Finally, I often explain the benefits of a Single Parent Captive versus a Group Captive, and these are quite obvious. Group Captives have their place, but Single Parent Captives have far more flexibility to support the needs – even the immediate needs – of the business and business owners. Group Captives can’t execute the “Uber Claim.” Single-Parent Captives can. This is why Single Parent Captives may indeed be “Central” to the success and very survival of a business, while – at best – Group Captives help control costs and trickle back money over time for good performance and loss controls.
To discuss any questions you may have about risk management and captive insurance companies, contact the CIC team today!
As reported in Captivating Thinking earlier this year, by a vote of 2-1, a three judge panel of the United States Court of Appeals for the Sixth Circuit ruled against CIC Services, a captive insurance manager who was seeking an injunction prohibiting the IRS from enforcing IRS Notice 2016-66 (the “Notice”). The Notice designated certain types of captive insurance transactions as “transactions of interest” and imposed onerous filling obligations upon thousands of taxpayers across the country. Those obligations are enforced by steep penalties for failure to file, which the court amounted to a “tax”.
CIC Services has filed a Petition For Rehearing En Banc with the United States Court of Appeals for the Sixth Circuit. The Petition is powerful, compelling, provides layers and layers of case law and precedent and outlines the significant public interest that this case represents (EG the usurping of the Administrative Procedures Act and the door it opens to abuse of all citizens be the growing administrative state).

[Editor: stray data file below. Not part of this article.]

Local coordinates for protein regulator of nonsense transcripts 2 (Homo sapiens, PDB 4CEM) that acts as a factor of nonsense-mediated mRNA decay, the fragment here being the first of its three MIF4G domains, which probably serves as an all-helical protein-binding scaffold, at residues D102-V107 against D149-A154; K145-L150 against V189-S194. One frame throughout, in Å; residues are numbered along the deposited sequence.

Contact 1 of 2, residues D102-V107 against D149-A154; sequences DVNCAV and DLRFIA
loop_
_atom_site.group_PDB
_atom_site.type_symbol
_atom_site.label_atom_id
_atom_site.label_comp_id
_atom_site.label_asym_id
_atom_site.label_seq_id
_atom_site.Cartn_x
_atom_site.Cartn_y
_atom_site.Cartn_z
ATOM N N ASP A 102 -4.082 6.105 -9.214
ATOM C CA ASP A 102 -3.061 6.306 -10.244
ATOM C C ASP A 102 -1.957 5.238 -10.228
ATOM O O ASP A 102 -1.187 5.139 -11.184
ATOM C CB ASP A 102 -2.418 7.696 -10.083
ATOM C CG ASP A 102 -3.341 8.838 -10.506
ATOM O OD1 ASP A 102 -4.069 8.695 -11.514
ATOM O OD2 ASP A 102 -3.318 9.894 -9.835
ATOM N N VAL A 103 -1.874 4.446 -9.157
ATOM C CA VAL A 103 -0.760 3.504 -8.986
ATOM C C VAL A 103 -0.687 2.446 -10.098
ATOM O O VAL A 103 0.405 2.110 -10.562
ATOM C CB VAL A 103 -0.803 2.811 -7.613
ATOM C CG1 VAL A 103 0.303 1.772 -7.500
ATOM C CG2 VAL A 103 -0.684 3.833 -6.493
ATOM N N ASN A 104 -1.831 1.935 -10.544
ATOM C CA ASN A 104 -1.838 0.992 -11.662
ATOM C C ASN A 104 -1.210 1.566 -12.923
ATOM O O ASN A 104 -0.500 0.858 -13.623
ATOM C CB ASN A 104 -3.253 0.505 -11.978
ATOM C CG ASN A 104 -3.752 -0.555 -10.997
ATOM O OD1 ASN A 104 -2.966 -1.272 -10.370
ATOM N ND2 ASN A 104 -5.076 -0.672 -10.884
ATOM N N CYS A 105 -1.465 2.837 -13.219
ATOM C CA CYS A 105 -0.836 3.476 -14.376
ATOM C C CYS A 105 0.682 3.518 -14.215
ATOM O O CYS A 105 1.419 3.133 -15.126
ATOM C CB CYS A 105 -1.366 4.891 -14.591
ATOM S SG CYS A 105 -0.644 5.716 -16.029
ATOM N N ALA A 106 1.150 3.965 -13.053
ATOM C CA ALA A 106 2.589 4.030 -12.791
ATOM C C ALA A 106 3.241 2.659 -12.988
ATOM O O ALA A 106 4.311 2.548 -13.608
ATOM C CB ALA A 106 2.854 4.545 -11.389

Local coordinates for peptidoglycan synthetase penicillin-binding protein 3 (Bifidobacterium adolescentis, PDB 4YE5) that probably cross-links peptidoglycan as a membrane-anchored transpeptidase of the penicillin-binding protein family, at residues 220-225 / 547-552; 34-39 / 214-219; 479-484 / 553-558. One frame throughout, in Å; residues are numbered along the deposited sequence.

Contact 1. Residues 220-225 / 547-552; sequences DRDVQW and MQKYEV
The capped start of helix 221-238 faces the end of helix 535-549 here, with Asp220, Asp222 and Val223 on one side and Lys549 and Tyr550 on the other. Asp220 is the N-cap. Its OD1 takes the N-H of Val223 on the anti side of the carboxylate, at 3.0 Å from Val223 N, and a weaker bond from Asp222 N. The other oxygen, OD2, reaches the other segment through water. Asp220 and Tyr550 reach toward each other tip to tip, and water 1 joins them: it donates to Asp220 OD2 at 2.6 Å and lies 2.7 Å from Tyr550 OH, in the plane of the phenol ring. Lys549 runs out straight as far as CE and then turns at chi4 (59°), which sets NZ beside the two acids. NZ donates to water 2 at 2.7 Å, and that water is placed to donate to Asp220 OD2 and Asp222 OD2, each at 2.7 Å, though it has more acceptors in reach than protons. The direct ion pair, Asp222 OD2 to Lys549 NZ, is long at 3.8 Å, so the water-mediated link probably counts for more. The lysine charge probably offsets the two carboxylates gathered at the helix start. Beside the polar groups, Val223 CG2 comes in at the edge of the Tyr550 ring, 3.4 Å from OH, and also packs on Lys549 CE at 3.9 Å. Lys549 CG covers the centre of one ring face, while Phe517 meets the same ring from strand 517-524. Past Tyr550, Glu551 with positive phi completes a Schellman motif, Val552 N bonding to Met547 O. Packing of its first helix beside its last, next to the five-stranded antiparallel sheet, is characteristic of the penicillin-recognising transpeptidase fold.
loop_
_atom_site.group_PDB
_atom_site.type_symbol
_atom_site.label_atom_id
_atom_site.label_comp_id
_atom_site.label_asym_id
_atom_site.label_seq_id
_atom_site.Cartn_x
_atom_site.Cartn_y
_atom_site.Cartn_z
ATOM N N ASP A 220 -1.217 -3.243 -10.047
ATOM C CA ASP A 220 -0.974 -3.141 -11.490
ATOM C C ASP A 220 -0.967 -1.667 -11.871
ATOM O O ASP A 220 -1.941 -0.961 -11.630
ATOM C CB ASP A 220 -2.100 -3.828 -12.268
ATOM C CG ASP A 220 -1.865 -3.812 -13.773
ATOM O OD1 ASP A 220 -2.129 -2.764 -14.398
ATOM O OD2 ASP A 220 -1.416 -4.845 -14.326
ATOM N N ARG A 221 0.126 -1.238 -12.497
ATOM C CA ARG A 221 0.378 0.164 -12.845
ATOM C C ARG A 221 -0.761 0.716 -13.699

To download the petition, click here.
As we have previously noted, the issue at hand—that is, whether or not the IRS can, unlike any other federal agency, continue to systematically enforce obviously illegal regulations just because they are enforced by an illegal “penalty tax”—is much larger than just captive insurance or just Notice 2016-66. Indeed, it involves fundamental issues of liberty, fairness and separation of powers. For those reasons, CIC Services will continue its fight on behalf of taxpayers everywhere.
Remember that CIC Services Principal, Sean King, JD, CPA, MACC, had previously noted that, “We are delighted that Cameron Norris and William Consovoy with the firm of Consovoy Mccarthy have recognized the extreme importance of this case and are joining with our external counsel in this matter, Adam Webber, and with the Supreme Court Clinic at the Antonin Scalia Law School at George Mason University, to press this matter forward.” Mr. Norris clerked for Judge Henderson on the D.C. Circuit, and both Mr. Norris and Mr. Consovoy clerked for Justice Thomas on the Supreme Court.
Mr. King also noted that, “We are confident that a majority of the judges on the Sixth Circuit will understand the extreme public importance of this issue and will resolve the matter in a manner consistent with the Supreme Court’s 9-0 Direct Marketing decision upon which our case relies.”